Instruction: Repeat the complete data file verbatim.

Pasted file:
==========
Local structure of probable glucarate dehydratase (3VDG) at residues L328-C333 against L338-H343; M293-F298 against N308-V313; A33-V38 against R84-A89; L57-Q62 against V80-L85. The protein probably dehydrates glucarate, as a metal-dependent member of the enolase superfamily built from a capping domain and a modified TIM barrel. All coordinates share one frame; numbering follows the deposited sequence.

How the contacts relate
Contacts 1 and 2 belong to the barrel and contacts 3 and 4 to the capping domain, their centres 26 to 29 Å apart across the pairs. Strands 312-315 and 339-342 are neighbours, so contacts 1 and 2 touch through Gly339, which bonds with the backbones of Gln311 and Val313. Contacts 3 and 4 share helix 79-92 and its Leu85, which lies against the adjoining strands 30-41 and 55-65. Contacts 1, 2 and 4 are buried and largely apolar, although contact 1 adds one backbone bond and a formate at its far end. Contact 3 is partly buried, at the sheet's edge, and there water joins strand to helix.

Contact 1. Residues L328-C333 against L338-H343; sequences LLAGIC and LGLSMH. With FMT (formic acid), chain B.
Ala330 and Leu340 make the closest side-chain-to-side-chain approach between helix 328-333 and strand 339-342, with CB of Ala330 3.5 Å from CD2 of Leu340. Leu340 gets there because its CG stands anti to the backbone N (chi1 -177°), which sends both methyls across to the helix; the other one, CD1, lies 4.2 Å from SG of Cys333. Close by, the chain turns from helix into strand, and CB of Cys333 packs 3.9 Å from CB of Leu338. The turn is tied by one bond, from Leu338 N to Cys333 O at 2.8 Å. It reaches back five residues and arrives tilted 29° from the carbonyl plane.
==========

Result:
Local structure of probable glucarate dehydratase (3VDG) at residues L328-C333 against L338-H343; M293-F298 against N308-V313; A33-V38 against R84-A89; L57-Q62 against V80-L85. The protein probably dehydrates glucarate, as a metal-dependent member of the enolase superfamily built from a capping domain and a modified TIM barrel. All coordinates share one frame; numbering follows the deposited sequence.

How the contacts relate
Contacts 1 and 2 belong to the barrel and contacts 3 and 4 to the capping domain, their centres 26 to 29 Å apart across the pairs. Strands 312-315 and 339-342 are neighbours, so contacts 1 and 2 touch through Gly339, which bonds with the backbones of Gln311 and Val313. Contacts 3 and 4 share helix 79-92 and its Leu85, which lies against the adjoining strands 30-41 and 55-65. Contacts 1, 2 and 4 are buried and largely apolar, although contact 1 adds one backbone bond and a formate at its far end. Contact 3 is partly buried, at the sheet's edge, and there water joins strand to helix.

Contact 1. Residues L328-C333 against L338-H343; sequences LLAGIC and LGLSMH. With FMT (formic acid), chain B.
Ala330 and Leu340 make the closest side-chain-to-side-chain approach between helix 328-333 and strand 339-342, with CB of Ala330 3.5 Å from CD2 of Leu340. Leu340 gets there because its CG stands anti to the backbone N (chi1 -177°), which sends both methyls across to the helix; the other one, CD1, lies 4.2 Å from SG of Cys333. Close by, the chain turns from helix into strand, and CB of Cys333 packs 3.9 Å from CB of Leu338. The turn is tied by one bond, from Leu338 N to Cys333 O at 2.8 Å. It reaches back five residues and arrives tilted 29° from the carbonyl plane.